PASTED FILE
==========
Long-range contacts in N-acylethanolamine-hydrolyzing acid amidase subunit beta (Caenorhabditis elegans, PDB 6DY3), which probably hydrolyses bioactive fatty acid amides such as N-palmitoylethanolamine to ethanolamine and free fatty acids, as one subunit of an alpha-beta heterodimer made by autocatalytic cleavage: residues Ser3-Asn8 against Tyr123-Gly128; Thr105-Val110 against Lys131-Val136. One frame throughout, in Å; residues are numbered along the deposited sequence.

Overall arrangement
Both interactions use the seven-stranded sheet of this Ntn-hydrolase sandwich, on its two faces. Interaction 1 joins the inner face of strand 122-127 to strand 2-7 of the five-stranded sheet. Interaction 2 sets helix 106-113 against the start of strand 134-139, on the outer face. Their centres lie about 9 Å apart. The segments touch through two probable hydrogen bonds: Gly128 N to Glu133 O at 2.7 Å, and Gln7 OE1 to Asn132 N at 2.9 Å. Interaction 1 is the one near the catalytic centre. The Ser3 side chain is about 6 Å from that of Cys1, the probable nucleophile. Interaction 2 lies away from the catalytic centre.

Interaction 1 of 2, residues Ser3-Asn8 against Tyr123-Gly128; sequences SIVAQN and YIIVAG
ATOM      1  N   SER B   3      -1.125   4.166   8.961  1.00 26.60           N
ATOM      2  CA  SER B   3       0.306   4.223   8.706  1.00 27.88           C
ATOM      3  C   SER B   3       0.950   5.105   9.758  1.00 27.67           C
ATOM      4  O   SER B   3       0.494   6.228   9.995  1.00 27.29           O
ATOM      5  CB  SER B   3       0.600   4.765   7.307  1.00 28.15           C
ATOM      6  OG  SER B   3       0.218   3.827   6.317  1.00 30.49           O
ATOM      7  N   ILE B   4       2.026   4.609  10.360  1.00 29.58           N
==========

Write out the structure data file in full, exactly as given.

Long-range contacts in N-acylethanolamine-hydrolyzing acid amidase subunit beta (Caenorhabditis elegans, PDB 6DY3), which probably hydrolyses bioactive fatty acid amides such as N-palmitoylethanolamine to ethanolamine and free fatty acids, as one subunit of an alpha-beta heterodimer made by autocatalytic cleavage: residues Ser3-Asn8 against Tyr123-Gly128; Thr105-Val110 against Lys131-Val136. One frame throughout, in Å; residues are numbered along the deposited sequence.

Overall arrangement
Both interactions use the seven-stranded sheet of this Ntn-hydrolase sandwich, on its two faces. Interaction 1 joins the inner face of strand 122-127 to strand 2-7 of the five-stranded sheet. Interaction 2 sets helix 106-113 against the start of strand 134-139, on the outer face. Their centres lie about 9 Å apart. The segments touch through two probable hydrogen bonds: Gly128 N to Glu133 O at 2.7 Å, and Gln7 OE1 to Asn132 N at 2.9 Å. Interaction 1 is the one near the catalytic centre. The Ser3 side chain is about 6 Å from that of Cys1, the probable nucleophile. Interaction 2 lies away from the catalytic centre.

Interaction 1 of 2, residues Ser3-Asn8 against Tyr123-Gly128; sequences SIVAQN and YIIVAG
ATOM      1  N   SER B   3      -1.125   4.166   8.961  1.00 26.60           N
ATOM      2  CA  SER B   3       0.306   4.223   8.706  1.00 27.88           C
ATOM      3  C   SER B   3       0.950   5.105   9.758  1.00 27.67           C
ATOM      4  O   SER B   3       0.494   6.228   9.995  1.00 27.29           O
ATOM      5  CB  SER B   3       0.600   4.765   7.307  1.00 28.15           C
ATOM      6  OG  SER B   3       0.218   3.827   6.317  1.00 30.49           O
ATOM      7  N   ILE B   4       2.026   4.609  10.360  1.00 29.58           N